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boozy

[boo-zee] /ˈbu zi/
adjective, boozier, booziest.
1.
drunken; intoxicated.
2.
addicted to liquor.
Origin
1520-1530
1520-30; booze + -y1
Related forms
boozily, adverb
booziness, noun
Dictionary.com Unabridged
Based on the Random House Dictionary, © Random House, Inc. 2014.
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Examples for boozy
  • Prodded by boozy dares, bikers raced one another down the main drag.
  • In part, these pubs are boozy outriders to the local-food movement.
  • Waterproof shell wards off boozy spills from cramped coach seatmates.
  • Nights at our house were fun and boozy and warm because of her.
  • But perhaps targeting the company's failure to turn boozy fantasies into reality was the wrong tactic.
  • Tomorrow is the final day at work for many of my colleagues, and the send-off will likely turn boozy and teary.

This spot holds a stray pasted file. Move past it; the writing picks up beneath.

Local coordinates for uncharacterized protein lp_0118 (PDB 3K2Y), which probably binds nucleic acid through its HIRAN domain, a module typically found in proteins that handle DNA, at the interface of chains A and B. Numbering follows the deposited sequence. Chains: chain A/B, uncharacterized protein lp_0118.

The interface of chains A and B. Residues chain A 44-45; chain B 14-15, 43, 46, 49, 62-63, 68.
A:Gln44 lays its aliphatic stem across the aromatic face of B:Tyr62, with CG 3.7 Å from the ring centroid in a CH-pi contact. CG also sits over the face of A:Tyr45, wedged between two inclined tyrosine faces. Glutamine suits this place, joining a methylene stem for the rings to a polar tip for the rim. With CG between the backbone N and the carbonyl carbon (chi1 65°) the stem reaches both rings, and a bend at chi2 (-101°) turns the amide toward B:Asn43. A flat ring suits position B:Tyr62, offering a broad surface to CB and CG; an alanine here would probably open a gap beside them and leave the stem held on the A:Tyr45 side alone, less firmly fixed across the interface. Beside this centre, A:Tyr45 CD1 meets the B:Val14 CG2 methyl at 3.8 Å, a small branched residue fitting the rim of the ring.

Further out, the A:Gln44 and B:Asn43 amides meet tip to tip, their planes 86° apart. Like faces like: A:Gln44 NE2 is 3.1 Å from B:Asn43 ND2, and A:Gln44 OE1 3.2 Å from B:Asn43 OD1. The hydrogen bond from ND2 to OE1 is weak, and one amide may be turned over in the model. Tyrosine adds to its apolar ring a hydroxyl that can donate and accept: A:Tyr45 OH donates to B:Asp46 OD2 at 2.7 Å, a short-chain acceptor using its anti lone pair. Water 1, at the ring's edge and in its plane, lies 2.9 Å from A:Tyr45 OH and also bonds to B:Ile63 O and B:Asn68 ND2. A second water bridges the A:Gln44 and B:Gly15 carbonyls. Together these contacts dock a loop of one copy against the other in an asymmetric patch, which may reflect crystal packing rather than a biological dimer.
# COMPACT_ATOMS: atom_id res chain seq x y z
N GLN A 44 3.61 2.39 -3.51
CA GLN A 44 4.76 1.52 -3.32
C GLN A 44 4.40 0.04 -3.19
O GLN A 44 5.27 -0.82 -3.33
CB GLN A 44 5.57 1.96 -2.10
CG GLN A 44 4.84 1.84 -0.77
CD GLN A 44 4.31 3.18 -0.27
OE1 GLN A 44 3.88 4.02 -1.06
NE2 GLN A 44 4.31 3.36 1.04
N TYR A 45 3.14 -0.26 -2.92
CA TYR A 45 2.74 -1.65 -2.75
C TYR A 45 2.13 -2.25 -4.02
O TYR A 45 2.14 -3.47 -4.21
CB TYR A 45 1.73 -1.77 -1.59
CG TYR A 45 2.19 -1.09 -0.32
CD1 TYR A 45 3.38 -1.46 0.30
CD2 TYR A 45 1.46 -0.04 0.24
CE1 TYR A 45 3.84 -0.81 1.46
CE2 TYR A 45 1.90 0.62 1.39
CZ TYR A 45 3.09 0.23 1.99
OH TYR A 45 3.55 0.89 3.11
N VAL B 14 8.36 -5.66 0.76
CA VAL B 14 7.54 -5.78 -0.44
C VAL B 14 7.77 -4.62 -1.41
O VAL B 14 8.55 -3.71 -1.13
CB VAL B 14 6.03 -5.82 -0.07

• They enlist the aid of the late fighter's boozy brother, who was also a fighter.
  • But it wasn't at a raucous convention or a boozy, after-work party.
British Dictionary definitions for boozy

boozy

/ˈbuːzɪ/
adjective boozier, booziest
1.
(informal) inclined to or involving excessive drinking of alcohol; drunken a boozy lecturer, a boozy party
Derived Forms
booziness, noun
Collins English Dictionary - Complete & Unabridged 2012 Digital Edition
© William Collins Sons & Co. Ltd. 1979, 1986 © HarperCollins
Publishers 1998, 2000, 2003, 2005, 2006, 2007, 2009, 2012
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Slang definitions & phrases for boozy

boozy

adjective

Drunk •Found in the 225 terms meaning ''drunk'' that Benjamin Franklin published in 1722 (1720+)


The Dictionary of American Slang, Fourth Edition by Barbara Ann Kipfer, PhD. and Robert L. Chapman, Ph.D.
Copyright (C) 2007 by HarperCollins Publishers.
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19
19
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